There was a trend by Asian companies to continue to take advantage of opportunities abroad as the US and European markets continue to face economic problems.
But the key, he warned, was for acquirers to be very vigilant in their due diligence or else they could lose out.
"A lot of times acquisition is not value addition but a good acquisition requires in-depth due diligence, good valuation and good integration, and one of the companies that has done this successfully is Indorama," Mr Meyer said.
Acquisitions by companies from emerging markets have gradually helped push them away from being just low-cost producers to become more innovative. Those in China and India, which formerly relied heavily on low cost and huge volume, have increased innovation and tripled their annual R&D spending since 2007.
BCG said that today’s challenge for companies is to remain innovative. Again it cites Huawei, where 46% of the 150,000 people it employs are in R&D units. But the overall trend of R&D in Southeast Asia has been relatively low, Mr Meyer conceded.
"Innovation and R&D in Southeast Asia has not been on par with the rest of the world, and government and the private sector need to rethink ways to improve this," he noted.
It is estimated that as many as 270 million new households in emerging markets will have the discretionary income that will make the market look more attractive to consumer-related companies, many of which are on the Global Challengers list.
Among fast-moving consumer goods companies, Godrej of India was a good example, BCG said. Its recent acquisition of Megasari Makmur in Indonesia will help the Indian conglomerate grow in a new market of 240 million people.
Apart from this, these companies have been adapting their products and services to local needs. Godrej, for example, makes Chotu Kool or "little cool" refrigerators that have good insulators and use very little power, keeping in mind the frequent electricity outages in India.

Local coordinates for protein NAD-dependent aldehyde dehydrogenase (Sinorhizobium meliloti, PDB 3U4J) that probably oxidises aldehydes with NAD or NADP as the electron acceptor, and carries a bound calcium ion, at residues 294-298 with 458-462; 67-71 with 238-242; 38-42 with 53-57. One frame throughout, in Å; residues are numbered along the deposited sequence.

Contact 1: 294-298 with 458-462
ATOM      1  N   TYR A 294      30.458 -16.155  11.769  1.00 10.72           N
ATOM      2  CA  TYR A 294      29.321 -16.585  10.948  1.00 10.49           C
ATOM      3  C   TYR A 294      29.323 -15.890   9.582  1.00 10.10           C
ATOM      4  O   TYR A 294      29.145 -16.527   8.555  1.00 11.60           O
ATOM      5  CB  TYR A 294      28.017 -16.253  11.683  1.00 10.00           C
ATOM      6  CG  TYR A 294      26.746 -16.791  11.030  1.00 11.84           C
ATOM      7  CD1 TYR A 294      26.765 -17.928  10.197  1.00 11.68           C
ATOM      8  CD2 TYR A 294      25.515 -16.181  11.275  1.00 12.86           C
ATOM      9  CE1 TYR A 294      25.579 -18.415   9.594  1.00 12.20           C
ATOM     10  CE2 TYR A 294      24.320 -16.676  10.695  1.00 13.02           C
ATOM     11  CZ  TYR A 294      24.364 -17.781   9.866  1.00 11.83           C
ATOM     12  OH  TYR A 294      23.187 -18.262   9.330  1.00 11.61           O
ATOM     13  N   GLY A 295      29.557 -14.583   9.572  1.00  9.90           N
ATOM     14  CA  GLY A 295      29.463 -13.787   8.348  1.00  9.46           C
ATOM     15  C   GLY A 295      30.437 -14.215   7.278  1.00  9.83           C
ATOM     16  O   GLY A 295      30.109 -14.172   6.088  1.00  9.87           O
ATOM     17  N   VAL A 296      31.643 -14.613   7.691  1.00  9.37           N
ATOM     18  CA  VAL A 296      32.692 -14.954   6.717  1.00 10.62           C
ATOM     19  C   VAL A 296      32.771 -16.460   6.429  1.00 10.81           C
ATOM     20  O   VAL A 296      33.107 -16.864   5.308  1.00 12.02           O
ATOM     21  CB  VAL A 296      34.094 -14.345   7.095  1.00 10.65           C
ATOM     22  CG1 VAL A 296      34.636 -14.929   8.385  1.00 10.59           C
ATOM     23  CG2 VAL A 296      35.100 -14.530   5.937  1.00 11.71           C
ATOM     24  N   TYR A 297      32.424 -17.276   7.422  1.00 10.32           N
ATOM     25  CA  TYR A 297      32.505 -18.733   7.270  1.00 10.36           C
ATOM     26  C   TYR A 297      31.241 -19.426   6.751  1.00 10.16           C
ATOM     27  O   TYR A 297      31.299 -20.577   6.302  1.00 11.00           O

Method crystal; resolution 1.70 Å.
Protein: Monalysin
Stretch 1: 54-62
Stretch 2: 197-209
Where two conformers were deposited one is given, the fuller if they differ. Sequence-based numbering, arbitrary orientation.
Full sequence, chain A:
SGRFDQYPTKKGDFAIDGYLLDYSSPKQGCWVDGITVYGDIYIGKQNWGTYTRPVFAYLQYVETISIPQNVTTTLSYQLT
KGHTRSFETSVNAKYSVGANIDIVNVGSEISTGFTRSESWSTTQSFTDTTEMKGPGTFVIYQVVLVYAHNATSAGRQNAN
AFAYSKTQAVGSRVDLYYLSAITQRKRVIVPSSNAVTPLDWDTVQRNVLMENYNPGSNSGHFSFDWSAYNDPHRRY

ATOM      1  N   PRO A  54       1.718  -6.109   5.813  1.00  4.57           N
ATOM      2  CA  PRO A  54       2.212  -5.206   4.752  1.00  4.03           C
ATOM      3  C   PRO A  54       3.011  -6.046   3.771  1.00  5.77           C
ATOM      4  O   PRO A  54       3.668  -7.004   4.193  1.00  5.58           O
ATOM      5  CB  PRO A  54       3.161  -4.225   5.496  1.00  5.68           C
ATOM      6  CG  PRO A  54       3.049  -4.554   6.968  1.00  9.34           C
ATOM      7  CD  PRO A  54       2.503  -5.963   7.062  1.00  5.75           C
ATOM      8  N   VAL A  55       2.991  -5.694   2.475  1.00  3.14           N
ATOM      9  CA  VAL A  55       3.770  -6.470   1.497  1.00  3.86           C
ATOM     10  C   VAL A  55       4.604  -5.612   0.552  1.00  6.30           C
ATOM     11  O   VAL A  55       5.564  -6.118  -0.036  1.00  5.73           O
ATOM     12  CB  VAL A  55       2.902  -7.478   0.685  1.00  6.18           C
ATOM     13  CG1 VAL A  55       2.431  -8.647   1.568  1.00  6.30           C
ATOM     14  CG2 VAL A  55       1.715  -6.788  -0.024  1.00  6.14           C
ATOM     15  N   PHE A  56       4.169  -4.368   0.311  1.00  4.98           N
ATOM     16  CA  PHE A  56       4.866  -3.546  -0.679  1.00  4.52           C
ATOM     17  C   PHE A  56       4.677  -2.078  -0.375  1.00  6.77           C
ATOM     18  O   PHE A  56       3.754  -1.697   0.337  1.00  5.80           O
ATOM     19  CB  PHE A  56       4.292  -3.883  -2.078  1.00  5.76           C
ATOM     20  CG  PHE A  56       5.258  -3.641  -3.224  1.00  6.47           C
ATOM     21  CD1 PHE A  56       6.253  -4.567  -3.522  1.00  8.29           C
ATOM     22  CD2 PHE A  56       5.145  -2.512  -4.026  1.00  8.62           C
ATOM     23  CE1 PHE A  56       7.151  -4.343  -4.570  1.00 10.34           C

China-based Alibaba Group was also cited as an innovator with its e-commerce payment system called Alipay. The escrow system, in which buyers need not release payment until they have received and validated the merchandise, encourages people to use its services more and overcomes the very high distrust many people have of online commerce.
Despite the high demand in China and India, most companies in these countries that are looking abroad have opted to go to frontier markets such as Africa, Southeast Asia and Latin America.
Africa, with a billion people and an economy of about $3 trillion, is a market larger than Brazil or Russia.
Southeast Asia will see the entry of about 100 million new consumers by 2015, mostly in Indonesia, the Philippines, Thailand and Vietnam. This is forecast to push consumer spending to rise by as much as 12%, Mr Meyer said.
As companies in the region become bigger they have become formidable competitors to the multinationals. Out of the 100 companies on BCG’s list, 30 are from China and 20 from India, with four from Thailand, and two each from Malaysia and Indonesia. The BRIC (Brazil, Russia, India and China) economies accounted for 69 of the 100 companies, down from 84 in the past.
To remain competitive, Mr Meyer said, companies needed to have good management in place. While countries such as China produce a large number of management graduates annually, the most commonly cited problem there is the lack of human resource talent in management.
He said that governments needed to pay a positive role in human resource development, A good example is Malaysia, which has been setting up public institutions including technical schools, industrial training institutes and skill development centres for the industrial sector. Such hubs can help encourage investments into the country and help create jobs.
About the author
- Writer: Umesh Pandey
Position: Editor for Asia Focus